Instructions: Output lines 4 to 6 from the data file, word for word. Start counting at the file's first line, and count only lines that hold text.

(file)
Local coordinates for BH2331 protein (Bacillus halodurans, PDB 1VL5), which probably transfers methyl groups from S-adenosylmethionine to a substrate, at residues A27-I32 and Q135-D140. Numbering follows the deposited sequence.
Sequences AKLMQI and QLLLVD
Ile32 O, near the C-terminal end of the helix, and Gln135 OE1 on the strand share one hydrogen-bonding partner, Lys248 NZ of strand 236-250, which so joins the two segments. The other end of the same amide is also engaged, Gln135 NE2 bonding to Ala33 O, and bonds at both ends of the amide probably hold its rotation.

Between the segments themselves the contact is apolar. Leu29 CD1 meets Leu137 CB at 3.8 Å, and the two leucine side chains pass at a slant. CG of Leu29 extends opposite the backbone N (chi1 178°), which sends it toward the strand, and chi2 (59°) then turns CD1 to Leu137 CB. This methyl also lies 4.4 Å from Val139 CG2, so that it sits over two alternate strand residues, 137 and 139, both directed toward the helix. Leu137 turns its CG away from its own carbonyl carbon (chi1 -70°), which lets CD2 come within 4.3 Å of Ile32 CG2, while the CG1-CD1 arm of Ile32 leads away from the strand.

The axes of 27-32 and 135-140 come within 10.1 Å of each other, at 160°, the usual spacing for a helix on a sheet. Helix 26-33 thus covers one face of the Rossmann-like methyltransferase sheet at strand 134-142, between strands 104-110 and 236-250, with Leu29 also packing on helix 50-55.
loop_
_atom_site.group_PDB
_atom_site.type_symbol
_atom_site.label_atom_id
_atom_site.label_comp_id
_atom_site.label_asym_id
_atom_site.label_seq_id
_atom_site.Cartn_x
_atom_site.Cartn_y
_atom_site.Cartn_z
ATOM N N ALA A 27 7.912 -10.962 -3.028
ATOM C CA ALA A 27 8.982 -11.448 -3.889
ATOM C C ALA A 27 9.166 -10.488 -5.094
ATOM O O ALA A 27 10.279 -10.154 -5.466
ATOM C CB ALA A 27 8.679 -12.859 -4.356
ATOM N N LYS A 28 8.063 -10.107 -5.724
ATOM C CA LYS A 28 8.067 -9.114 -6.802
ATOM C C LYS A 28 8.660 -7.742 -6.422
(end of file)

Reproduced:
Between the segments themselves the contact is apolar. Leu29 CD1 meets Leu137 CB at 3.8 Å, and the two leucine side chains pass at a slant. CG of Leu29 extends opposite the backbone N (chi1 178°), which sends it toward the strand, and chi2 (59°) then turns CD1 to Leu137 CB. This methyl also lies 4.4 Å from Val139 CG2, so that it sits over two alternate strand residues, 137 and 139, both directed toward the helix. Leu137 turns its CG away from its own carbonyl carbon (chi1 -70°), which lets CD2 come within 4.3 Å of Ile32 CG2, while the CG1-CD1 arm of Ile32 leads away from the strand.

The axes of 27-32 and 135-140 come within 10.1 Å of each other, at 160°, the usual spacing for a helix on a sheet. Helix 26-33 thus covers one face of the Rossmann-like methyltransferase sheet at strand 134-142, between strands 104-110 and 236-250, with Leu29 also packing on helix 50-55.
loop_